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  It is a given now that most Nigerians agree that the Naira is weak. Some use other incendiary adjectives to describe its weakness but that is beside the point of this article anyway.
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The truth is, while our Naira is weak and gets weaker with each passing day, the reasons are actually lost on many. Millions of Nigerians literally suffer financially and mentally when the dollar exchange rate goes up and consequently, will point to it as the immediate factor behind the Naira’s poor showing for years now but the matter runs deeper than that. The Naira is a currency that facilitates the weirdly composed economy that is Nigeria’s. The very nature that our economy assumed in the first twenty years of independence with all the attendant factors of politics and oil have served to put the Naira in a perpetually difficult situation. Inflation has been a constant feature of the Naira and the economy, and that is really down to one thing- oil. Well, oil and especially the fact that we do not produce anything other than oil. You see, the unseen hand that is supply and demand plays a role in currency too. The more people have a need to use your currency, the more the value. Nigeria sells its oil in exchange for dollars generally so much of that value is lost on the Naira. Moreover, the oil dependency has wedded our currency to the dollar because it is really the only thing this country is capable of exporting as it stands. What’s more? We pay a lot of dollars to import refined petroleum products. So what that means is that Nigeria spends Naira to purchase dollars; to purchase refined petroleum products.
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That said, the accelerated inflation of that past few years is really down to certain harebrained policies on the path of government that may have crippled Nigeria’s modest competitive advantage in West Africa for instance. We have established that we do not produce a lot, however, Nigeria does have a trade advantage with respect to the West African sub-region, and much of what is traded is food. The fact that people who trade with us have good reason to use the Naira does a good lot for the currency. But Buhari’s government shutting the border for nearly two years now, your guess is as good as mine as to what has become of the venture for most traders. Inflation is literally too many Naira notes chasing too few items. With the food crisis that has come out as a result of the recent increasing spate of insecurity in the country, prices have continued to rise, thus decimating our already weak currency a huge chunk at a time. SBM Intelligence reports that where it cost around 4000 Naira to cook a pot of jollof rice at the turn of the year, it now cost nearly double that. Mind you, personal income has not budged in that time. Food prices affect everyone and everything as most go to work to afford it among other things. What this means is that the currency is not only losing value but also people are sinking into poverty by the minute. As a result, the quality of life that the average Nigerian can aspire to is reduced significantly. In truth, a weak currency is really not the doom and gloom that it may seem, as it can be a self-correcting factor in economic growth. In spending to purchase imported goods, the country could evolve a stronger production base due to the currency discount. It is highly unlikely in Nigeria’s case, however, as the government has only ever paid lip service to diversifying the economy. So in actuality, a weak Naira is only a symptom of warped economy hinged almost solely on oil and not the problem by and of itself. Featured Image Source: Leadership News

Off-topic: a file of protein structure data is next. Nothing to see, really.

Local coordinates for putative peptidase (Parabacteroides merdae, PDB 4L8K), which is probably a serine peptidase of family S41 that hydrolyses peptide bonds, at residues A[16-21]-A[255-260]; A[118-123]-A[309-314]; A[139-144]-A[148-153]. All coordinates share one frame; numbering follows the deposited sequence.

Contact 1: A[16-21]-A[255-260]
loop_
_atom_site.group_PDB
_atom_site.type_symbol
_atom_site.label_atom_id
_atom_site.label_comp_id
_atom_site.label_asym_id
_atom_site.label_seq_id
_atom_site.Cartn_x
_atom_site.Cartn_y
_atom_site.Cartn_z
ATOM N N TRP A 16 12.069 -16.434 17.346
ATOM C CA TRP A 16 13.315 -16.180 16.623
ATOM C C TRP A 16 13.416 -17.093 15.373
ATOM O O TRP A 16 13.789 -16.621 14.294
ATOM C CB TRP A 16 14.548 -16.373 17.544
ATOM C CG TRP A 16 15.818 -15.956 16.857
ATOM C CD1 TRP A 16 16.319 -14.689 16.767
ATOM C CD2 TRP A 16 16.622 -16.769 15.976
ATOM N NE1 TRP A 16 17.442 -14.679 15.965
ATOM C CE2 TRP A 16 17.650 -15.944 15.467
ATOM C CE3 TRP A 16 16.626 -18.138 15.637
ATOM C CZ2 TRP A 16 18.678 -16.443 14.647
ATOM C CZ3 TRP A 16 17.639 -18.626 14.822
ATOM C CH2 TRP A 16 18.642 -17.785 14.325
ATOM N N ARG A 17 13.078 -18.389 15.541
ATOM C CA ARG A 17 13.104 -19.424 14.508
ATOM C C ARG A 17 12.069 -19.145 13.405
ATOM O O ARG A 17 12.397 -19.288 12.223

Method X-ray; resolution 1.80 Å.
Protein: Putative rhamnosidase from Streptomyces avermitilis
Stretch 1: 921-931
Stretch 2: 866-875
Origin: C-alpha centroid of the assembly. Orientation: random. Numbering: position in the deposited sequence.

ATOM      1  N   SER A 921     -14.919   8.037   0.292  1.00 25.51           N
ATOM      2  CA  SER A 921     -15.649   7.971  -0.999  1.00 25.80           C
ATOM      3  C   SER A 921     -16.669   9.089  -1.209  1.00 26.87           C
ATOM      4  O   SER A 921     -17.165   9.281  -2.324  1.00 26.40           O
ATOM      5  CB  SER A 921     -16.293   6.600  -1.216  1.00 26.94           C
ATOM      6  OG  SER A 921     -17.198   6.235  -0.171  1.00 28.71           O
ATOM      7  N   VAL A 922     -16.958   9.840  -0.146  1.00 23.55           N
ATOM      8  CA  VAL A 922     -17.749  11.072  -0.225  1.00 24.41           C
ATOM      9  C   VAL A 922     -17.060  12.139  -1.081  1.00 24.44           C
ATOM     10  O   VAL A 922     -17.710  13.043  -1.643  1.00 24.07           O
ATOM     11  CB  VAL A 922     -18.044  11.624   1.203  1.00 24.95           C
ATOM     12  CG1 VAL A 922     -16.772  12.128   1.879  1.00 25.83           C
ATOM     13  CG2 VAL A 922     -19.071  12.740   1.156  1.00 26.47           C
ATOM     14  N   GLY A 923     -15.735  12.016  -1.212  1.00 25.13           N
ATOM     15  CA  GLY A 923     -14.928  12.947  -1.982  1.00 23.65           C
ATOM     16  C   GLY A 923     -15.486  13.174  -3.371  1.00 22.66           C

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This article was first published on 23rd July 2021


Some call me David. Others, Emerie. Others, (unfortunate fellows) Biggie. I like to think that I have sense and that is why I write too. Otherwise, I draw and paint and sing (in the bathroom) and love to make people laugh. I love to understand how things work and that’s why I love DIY videos and YouTube of course. Follow me on Twitter @EmerieOkwara

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